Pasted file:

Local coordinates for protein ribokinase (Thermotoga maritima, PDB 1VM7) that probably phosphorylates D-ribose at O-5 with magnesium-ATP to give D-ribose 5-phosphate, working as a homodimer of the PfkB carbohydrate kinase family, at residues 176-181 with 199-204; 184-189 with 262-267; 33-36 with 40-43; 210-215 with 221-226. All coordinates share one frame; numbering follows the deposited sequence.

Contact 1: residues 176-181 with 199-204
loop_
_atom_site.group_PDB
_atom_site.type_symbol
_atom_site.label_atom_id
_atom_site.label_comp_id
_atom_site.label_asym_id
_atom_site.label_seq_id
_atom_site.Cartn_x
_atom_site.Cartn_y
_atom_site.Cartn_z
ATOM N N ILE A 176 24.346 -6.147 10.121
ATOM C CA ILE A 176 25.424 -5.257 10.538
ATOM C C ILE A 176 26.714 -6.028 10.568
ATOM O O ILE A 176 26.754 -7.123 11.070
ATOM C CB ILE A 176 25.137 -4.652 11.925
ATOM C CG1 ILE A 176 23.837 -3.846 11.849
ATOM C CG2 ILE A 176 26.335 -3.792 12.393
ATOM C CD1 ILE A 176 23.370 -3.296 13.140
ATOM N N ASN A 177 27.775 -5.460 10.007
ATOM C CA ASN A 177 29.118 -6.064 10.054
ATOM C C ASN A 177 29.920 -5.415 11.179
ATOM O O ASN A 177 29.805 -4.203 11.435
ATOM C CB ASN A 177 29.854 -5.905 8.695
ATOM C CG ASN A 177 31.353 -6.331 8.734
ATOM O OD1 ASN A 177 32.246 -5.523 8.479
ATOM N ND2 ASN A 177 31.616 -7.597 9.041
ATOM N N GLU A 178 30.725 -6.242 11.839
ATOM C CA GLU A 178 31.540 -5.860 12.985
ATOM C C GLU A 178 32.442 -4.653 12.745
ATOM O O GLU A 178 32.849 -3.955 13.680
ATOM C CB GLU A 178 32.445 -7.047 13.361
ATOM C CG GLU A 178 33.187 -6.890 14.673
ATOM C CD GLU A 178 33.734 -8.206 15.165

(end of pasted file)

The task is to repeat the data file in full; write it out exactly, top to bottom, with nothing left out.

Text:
Local coordinates for protein ribokinase (Thermotoga maritima, PDB 1VM7) that probably phosphorylates D-ribose at O-5 with magnesium-ATP to give D-ribose 5-phosphate, working as a homodimer of the PfkB carbohydrate kinase family, at residues 176-181 with 199-204; 184-189 with 262-267; 33-36 with 40-43; 210-215 with 221-226. All coordinates share one frame; numbering follows the deposited sequence.

Contact 1: residues 176-181 with 199-204
loop_
_atom_site.group_PDB
_atom_site.type_symbol
_atom_site.label_atom_id
_atom_site.label_comp_id
_atom_site.label_asym_id
_atom_site.label_seq_id
_atom_site.Cartn_x
_atom_site.Cartn_y
_atom_site.Cartn_z
ATOM N N ILE A 176 24.346 -6.147 10.121
ATOM C CA ILE A 176 25.424 -5.257 10.538
ATOM C C ILE A 176 26.714 -6.028 10.568
ATOM O O ILE A 176 26.754 -7.123 11.070
ATOM C CB ILE A 176 25.137 -4.652 11.925
ATOM C CG1 ILE A 176 23.837 -3.846 11.849
ATOM C CG2 ILE A 176 26.335 -3.792 12.393
ATOM C CD1 ILE A 176 23.370 -3.296 13.140
ATOM N N ASN A 177 27.775 -5.460 10.007
ATOM C CA ASN A 177 29.118 -6.064 10.054
ATOM C C ASN A 177 29.920 -5.415 11.179
ATOM O O ASN A 177 29.805 -4.203 11.435
ATOM C CB ASN A 177 29.854 -5.905 8.695
ATOM C CG ASN A 177 31.353 -6.331 8.734
ATOM O OD1 ASN A 177 32.246 -5.523 8.479
ATOM N ND2 ASN A 177 31.616 -7.597 9.041
ATOM N N GLU A 178 30.725 -6.242 11.839
ATOM C CA GLU A 178 31.540 -5.860 12.985
ATOM C C GLU A 178 32.442 -4.653 12.745
ATOM O O GLU A 178 32.849 -3.955 13.680
ATOM C CB GLU A 178 32.445 -7.047 13.361
ATOM C CG GLU A 178 33.187 -6.890 14.673
ATOM C CD GLU A 178 33.734 -8.206 15.165